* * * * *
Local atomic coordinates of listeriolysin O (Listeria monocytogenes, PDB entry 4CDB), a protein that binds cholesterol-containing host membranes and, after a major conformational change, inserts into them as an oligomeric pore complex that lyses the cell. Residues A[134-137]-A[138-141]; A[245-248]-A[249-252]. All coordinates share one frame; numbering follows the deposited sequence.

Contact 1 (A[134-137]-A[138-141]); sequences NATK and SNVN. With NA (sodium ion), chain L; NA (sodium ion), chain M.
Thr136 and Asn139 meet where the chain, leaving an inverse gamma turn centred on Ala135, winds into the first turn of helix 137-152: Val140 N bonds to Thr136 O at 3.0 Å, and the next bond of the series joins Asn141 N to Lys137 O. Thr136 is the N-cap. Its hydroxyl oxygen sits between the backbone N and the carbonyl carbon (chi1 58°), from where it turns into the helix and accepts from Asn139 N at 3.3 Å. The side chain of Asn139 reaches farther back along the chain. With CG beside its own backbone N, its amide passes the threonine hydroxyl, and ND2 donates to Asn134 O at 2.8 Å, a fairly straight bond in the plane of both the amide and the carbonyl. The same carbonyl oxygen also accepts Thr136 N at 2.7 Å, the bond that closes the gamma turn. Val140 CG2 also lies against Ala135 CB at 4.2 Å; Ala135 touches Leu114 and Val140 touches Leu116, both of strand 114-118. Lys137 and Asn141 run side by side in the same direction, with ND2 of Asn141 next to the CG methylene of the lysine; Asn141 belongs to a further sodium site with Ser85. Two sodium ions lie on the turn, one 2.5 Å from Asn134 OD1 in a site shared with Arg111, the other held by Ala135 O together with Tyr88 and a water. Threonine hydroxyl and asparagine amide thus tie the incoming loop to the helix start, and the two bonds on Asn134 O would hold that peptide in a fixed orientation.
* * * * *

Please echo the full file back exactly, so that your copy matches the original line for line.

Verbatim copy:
Local atomic coordinates of listeriolysin O (Listeria monocytogenes, PDB entry 4CDB), a protein that binds cholesterol-containing host membranes and, after a major conformational change, inserts into them as an oligomeric pore complex that lyses the cell. Residues A[134-137]-A[138-141]; A[245-248]-A[249-252]. All coordinates share one frame; numbering follows the deposited sequence.

Contact 1 (A[134-137]-A[138-141]); sequences NATK and SNVN. With NA (sodium ion), chain L; NA (sodium ion), chain M.
Thr136 and Asn139 meet where the chain, leaving an inverse gamma turn centred on Ala135, winds into the first turn of helix 137-152: Val140 N bonds to Thr136 O at 3.0 Å, and the next bond of the series joins Asn141 N to Lys137 O. Thr136 is the N-cap. Its hydroxyl oxygen sits between the backbone N and the carbonyl carbon (chi1 58°), from where it turns into the helix and accepts from Asn139 N at 3.3 Å. The side chain of Asn139 reaches farther back along the chain. With CG beside its own backbone N, its amide passes the threonine hydroxyl, and ND2 donates to Asn134 O at 2.8 Å, a fairly straight bond in the plane of both the amide and the carbonyl. The same carbonyl oxygen also accepts Thr136 N at 2.7 Å, the bond that closes the gamma turn. Val140 CG2 also lies against Ala135 CB at 4.2 Å; Ala135 touches Leu114 and Val140 touches Leu116, both of strand 114-118. Lys137 and Asn141 run side by side in the same direction, with ND2 of Asn141 next to the CG methylene of the lysine; Asn141 belongs to a further sodium site with Ser85. Two sodium ions lie on the turn, one 2.5 Å from Asn134 OD1 in a site shared with Arg111, the other held by Ala135 O together with Tyr88 and a water. Threonine hydroxyl and asparagine amide thus tie the incoming loop to the helix start, and the two bonds on Asn134 O would hold that peptide in a fixed orientation.